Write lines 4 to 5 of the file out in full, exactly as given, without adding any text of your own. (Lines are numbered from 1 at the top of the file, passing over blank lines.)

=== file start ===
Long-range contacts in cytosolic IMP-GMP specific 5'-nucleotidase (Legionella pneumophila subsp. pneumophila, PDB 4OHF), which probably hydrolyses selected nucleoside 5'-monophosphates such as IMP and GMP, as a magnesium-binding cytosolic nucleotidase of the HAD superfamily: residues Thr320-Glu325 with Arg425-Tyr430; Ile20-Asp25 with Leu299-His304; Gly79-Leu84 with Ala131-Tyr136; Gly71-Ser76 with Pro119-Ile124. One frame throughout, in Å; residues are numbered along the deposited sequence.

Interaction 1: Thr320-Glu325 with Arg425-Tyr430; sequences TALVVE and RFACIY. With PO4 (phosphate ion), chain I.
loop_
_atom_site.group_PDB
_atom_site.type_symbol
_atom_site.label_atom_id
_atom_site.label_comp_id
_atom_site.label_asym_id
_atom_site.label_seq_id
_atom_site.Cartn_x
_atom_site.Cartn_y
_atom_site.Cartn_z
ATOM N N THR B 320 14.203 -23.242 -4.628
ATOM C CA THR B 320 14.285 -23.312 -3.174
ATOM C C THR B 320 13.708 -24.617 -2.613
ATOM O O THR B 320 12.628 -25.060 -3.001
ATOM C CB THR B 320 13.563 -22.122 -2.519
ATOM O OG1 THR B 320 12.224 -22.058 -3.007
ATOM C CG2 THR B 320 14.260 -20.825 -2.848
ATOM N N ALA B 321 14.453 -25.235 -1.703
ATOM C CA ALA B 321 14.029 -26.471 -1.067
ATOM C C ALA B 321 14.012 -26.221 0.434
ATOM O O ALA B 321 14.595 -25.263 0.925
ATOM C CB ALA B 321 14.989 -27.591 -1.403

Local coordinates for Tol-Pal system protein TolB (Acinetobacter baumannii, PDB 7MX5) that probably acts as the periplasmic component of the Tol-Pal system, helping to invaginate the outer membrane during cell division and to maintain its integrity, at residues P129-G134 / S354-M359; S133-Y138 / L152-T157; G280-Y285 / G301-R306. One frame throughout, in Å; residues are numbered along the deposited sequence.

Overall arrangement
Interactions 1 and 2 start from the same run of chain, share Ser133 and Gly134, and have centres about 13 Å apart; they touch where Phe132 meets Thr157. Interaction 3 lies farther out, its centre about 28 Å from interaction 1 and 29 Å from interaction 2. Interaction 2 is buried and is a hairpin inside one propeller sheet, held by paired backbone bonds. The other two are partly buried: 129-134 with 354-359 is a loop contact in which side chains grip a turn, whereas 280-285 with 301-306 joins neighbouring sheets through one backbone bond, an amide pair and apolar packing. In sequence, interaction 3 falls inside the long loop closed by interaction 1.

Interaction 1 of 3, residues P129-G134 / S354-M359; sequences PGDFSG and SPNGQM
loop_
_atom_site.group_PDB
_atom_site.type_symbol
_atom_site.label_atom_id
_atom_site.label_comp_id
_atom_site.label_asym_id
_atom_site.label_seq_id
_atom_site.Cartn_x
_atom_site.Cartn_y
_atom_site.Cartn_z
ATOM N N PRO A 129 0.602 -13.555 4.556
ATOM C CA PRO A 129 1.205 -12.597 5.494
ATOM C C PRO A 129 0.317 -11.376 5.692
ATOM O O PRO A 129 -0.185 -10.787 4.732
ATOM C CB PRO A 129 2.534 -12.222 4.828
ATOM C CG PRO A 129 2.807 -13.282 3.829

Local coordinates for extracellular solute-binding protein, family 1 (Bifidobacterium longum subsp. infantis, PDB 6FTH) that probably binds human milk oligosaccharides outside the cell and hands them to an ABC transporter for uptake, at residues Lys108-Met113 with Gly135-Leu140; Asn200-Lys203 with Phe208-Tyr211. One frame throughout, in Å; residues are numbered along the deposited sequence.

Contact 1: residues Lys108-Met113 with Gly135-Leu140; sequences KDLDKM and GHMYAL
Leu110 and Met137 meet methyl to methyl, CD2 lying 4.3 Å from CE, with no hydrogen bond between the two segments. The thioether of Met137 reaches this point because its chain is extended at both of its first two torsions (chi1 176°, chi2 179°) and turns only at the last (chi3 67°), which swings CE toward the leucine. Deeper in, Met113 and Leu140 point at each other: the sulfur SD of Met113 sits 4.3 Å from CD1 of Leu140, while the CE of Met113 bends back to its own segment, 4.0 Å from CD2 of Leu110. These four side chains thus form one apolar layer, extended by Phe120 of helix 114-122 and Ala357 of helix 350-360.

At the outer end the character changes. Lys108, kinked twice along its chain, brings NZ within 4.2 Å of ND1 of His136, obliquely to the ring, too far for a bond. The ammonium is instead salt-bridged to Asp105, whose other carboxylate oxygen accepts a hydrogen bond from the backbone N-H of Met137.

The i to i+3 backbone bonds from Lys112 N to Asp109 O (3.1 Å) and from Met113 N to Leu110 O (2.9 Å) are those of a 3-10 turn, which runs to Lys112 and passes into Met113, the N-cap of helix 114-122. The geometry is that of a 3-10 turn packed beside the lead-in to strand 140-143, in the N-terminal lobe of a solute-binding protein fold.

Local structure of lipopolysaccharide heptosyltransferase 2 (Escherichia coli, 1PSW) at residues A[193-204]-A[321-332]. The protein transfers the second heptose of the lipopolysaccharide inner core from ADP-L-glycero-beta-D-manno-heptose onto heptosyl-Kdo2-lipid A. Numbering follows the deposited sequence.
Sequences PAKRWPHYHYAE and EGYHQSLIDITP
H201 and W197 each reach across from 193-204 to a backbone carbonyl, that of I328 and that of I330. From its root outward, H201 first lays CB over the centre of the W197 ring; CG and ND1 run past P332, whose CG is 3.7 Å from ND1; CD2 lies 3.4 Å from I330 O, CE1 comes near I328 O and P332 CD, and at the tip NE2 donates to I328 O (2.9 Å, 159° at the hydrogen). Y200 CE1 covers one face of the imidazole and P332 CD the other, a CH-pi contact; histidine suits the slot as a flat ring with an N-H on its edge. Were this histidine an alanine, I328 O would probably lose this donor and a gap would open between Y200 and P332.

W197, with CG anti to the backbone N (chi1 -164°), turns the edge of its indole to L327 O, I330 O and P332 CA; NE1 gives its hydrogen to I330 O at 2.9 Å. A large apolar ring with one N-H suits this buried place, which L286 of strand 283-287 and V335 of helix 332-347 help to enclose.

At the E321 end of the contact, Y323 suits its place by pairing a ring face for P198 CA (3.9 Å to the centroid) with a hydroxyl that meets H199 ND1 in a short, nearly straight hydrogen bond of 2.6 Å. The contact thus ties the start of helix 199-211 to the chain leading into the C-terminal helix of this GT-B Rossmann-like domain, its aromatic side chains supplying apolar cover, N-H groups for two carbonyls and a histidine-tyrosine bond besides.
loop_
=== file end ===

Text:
_atom_site.group_PDB
_atom_site.type_symbol